Recently, a judge in Irish High Court refused to extradite a suspected criminal to Poland due to concerns over the integrity of the Polish justice system.

In time, this landmark decision could not only lead to a showdown between the Polish government and the European Court of Justice (ECJ), but it could also herald the undermining of the ‘mutual trust’ upon which the European Arrest Warrant system is based. As Laurent Pech, Professor of European Law at Middlesex University London, commented to the Guardian: “If the [ECJ] stops recognising Polish courts as courts within the meaning of EU law, this could then leave the European commission no choice but to suspend EU funding to Poland.”

In Poland, serious problems started to emerge with the judiciary when the country’s ruling Law and Justice Party pushed through legislation giving parliament direct control of the appointment body that appoints judges. Another cause for concern is the fact that the Polish minister of justice now also acts as Poland’s prosecutor-general. The two roles have been merged.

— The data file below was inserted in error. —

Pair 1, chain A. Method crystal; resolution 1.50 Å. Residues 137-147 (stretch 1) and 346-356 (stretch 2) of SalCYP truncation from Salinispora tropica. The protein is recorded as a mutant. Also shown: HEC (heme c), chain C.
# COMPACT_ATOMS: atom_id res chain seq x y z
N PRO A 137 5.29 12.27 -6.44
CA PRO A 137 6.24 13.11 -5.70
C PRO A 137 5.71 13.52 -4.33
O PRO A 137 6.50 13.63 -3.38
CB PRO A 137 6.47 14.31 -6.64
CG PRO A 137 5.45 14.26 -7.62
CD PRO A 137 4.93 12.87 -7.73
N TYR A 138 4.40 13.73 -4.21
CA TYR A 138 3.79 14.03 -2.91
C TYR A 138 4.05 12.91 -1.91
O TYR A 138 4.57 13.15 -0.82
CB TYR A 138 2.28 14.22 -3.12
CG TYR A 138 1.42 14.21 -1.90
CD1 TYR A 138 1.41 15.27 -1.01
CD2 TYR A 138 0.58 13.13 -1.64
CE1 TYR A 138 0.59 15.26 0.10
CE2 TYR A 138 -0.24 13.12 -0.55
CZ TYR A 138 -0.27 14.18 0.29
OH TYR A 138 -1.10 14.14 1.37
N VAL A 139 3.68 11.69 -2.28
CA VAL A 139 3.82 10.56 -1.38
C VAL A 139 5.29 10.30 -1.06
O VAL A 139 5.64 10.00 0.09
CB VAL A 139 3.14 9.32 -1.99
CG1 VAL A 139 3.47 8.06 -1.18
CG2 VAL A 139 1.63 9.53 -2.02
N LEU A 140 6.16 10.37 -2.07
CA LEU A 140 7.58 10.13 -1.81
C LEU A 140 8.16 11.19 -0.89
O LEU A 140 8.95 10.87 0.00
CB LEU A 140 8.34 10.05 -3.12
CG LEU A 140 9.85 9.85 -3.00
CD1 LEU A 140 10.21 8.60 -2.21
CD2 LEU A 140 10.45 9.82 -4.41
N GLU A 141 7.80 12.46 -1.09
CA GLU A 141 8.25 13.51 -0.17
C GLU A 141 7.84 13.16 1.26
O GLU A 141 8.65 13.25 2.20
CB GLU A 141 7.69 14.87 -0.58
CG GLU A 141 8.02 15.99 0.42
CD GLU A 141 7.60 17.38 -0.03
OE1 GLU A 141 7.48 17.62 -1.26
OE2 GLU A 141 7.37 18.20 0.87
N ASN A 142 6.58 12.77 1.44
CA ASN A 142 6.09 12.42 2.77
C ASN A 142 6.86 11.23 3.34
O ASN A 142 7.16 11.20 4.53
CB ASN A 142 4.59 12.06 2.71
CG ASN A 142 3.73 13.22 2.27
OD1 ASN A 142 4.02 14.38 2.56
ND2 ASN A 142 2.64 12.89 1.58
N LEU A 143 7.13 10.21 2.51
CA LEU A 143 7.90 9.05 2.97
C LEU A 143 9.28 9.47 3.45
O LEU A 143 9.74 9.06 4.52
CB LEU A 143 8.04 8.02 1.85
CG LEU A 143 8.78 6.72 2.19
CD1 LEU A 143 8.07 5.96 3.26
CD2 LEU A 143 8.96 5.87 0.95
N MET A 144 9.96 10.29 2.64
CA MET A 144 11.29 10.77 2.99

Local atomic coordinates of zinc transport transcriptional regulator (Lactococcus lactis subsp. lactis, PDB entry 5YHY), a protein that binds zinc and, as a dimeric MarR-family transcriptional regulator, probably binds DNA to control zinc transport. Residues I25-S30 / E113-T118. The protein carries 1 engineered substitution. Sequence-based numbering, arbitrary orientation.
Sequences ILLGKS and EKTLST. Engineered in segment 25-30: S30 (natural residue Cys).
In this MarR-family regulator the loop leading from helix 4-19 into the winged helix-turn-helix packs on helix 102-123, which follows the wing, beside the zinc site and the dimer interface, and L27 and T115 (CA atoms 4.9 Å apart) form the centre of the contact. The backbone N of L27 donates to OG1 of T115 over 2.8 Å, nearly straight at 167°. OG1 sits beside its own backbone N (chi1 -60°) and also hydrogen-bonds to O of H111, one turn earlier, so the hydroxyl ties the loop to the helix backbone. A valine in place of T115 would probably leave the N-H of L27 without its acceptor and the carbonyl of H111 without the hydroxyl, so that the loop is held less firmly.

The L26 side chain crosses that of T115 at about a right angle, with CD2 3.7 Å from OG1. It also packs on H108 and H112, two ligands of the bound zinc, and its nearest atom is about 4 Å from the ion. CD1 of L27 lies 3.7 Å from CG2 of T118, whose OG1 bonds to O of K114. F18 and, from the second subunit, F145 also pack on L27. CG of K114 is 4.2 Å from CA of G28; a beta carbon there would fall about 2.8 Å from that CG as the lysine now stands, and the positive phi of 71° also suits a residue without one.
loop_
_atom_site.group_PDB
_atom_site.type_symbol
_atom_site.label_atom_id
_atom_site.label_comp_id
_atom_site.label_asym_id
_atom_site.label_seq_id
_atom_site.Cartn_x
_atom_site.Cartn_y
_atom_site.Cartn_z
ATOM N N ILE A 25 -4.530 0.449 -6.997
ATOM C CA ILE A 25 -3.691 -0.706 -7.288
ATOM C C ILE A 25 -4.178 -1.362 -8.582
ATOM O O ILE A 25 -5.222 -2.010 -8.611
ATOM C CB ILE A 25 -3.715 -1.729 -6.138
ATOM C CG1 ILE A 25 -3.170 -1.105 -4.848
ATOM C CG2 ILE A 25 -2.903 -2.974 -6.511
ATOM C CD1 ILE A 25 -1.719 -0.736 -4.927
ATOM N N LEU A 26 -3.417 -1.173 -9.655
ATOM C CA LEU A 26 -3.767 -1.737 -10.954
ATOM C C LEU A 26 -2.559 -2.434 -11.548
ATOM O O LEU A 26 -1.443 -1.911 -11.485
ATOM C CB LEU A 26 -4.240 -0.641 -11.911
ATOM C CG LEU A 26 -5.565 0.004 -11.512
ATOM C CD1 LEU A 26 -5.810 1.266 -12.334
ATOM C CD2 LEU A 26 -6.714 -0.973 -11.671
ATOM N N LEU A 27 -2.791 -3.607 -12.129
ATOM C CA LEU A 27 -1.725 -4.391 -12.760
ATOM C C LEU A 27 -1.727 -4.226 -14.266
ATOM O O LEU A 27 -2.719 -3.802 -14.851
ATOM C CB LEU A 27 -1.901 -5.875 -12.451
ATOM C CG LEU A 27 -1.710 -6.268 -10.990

While 40% of Polish Supreme Court judges have been forced to take early retirement, the President of Poland’s Presidential Court has gone so far as to claim that the country is now ‘on the road to autocracy’.

As these problems continue to mount across numerous countries, so the principles of equality and reciprocity upon which the EAW system is built start to look increasingly fragile and unworkable.

 

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